Updated: July 21, 2021 11:22:30 am
Every day since the pandemic restrictions came into effect, a handful of volunteers in Sahakarnagar area of Pune have been feeding nearly 1,500 stray dogs in the area. This crowd-funded activity will continue to ensure that the animals don’t go hungry, said Aniket Satav, an active volunteer of the area.
The pandemic had also hit stray animals, who depend on leftovers from hotels, restaurants and handcarts, or food given by good Samaritans for their meals. That’s when these volunteers, working under the banner of Pune Animals, stepped up.
“We have been taking care of stray animals since the last 7-8 years, in and around our area. When the lockdown started, we realised our furry friends will face a lot of difficulties,” said Satav.
Aided by crowd-funding activities, the volunteers drew up a plan to serve food to stray dogs on a daily basis. Rice, dal and chicken were to be cooked in large quantities and volunteers would carry the same to feed the dogs in their areas.
“Most volunteers know the strays who stay in their areas. Previously, we have carried out vaccination and sterilisation drives among these animals,” said Satav.
What had started as a small drive in Sahakarnagar soon saw volunteers spreading to nearby areas like Arayaneshwar, Tilak Road,Swargate, Mukundnagar and others. Currently, the group feeds 1,400-1,500 animals on a daily basis. Every day, around 60 kg of rice and 50 kg of chicken is cooked together to feed the stray dogs.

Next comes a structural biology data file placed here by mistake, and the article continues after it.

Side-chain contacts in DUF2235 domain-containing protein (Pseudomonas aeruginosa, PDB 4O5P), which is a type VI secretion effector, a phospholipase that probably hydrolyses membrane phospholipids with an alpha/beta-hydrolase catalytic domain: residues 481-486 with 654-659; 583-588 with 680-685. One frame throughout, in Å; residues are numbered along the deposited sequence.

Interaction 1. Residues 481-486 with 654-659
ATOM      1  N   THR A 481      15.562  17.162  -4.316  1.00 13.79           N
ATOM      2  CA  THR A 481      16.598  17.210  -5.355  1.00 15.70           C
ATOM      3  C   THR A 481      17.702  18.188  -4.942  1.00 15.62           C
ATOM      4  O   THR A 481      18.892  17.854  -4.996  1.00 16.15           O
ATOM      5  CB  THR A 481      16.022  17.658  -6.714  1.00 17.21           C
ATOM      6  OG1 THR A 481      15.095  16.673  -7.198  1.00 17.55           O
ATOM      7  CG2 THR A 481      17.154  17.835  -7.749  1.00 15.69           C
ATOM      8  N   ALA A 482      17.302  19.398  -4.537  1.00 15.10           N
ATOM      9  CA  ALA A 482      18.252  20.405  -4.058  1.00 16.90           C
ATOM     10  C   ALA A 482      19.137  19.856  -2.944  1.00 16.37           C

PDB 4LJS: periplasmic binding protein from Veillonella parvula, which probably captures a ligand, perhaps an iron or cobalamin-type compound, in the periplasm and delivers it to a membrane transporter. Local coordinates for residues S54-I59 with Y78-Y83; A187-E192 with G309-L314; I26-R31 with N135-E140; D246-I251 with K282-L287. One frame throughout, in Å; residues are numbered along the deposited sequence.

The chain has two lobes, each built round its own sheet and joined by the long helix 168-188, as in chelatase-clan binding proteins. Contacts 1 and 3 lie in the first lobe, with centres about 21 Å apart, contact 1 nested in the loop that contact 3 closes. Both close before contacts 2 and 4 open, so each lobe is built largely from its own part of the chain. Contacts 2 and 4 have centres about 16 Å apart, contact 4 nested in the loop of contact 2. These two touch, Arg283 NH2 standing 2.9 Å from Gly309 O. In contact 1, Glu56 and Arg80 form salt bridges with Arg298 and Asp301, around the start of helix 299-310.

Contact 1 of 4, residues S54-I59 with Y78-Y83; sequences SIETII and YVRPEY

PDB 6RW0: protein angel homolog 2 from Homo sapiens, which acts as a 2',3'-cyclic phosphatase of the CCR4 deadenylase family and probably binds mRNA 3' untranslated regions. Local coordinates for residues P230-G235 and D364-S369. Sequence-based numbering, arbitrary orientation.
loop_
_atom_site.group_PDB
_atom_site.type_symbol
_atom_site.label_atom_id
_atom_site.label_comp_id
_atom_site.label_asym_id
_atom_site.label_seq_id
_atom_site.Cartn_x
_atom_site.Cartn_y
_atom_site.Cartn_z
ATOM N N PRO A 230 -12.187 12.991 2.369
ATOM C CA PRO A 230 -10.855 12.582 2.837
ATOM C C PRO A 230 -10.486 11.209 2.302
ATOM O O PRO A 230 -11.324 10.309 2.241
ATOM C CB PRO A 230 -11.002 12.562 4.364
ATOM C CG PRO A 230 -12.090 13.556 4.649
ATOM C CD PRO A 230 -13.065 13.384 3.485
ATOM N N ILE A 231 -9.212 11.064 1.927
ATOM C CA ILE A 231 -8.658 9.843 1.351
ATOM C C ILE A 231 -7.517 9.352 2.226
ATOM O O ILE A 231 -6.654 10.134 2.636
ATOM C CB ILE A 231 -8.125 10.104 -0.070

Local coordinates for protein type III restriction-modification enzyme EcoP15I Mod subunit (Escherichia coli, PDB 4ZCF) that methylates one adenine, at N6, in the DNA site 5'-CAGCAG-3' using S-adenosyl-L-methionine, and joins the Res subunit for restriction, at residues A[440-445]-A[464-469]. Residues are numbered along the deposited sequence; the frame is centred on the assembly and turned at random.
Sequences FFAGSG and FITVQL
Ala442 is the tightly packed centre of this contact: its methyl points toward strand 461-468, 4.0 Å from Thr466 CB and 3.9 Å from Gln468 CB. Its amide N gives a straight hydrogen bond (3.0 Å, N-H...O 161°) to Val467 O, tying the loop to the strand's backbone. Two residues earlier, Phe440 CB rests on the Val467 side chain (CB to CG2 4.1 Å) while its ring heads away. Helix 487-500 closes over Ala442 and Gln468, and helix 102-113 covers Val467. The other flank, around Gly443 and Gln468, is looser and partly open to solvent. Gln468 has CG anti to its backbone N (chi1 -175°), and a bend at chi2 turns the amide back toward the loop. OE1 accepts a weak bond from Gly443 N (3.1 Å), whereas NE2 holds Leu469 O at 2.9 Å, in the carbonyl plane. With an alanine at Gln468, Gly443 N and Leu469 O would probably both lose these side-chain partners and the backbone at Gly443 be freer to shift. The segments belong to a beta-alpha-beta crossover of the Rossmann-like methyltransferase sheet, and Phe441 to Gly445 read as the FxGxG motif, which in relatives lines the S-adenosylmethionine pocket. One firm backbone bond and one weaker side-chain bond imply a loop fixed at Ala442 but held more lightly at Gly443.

“All of us contribute for this, be it in cash, or in grains… this is a cause that is close to our heart,” said Satav.
Other than Satav, the active members include Sagar Mhaske, Karan Baldwa, Kajal Gujar, Hitanshu Malani, Shlok Agarwal, Nikhil Kothalkar, Santosh Deshpande, Abhishek Yenpure,Rohit Naik, Yogesh Sonavane, Hrishikesh Chaudhari, Aalok Gokhale, Rupali Mahalunge, Soham Bamane, Rohit Sonawane, Madhura Avachat, Yashodhan Gadkari, Mayur Naik, Sahil Kulkarni, Aditya Phalke, Avanti Rahalkar, Aishwarya Abhyankar and Dilip Ranawat.
However, stray animals often give rise to conflicting emotions, with some sections of society deeming them a menace. Asked if they had faced opposition from local residents while feeding stray dogs, Satav admitted that a small section of people had opposed them. “However they are a minority and compared to the large section of people who have supported us, their number is small,” he said.
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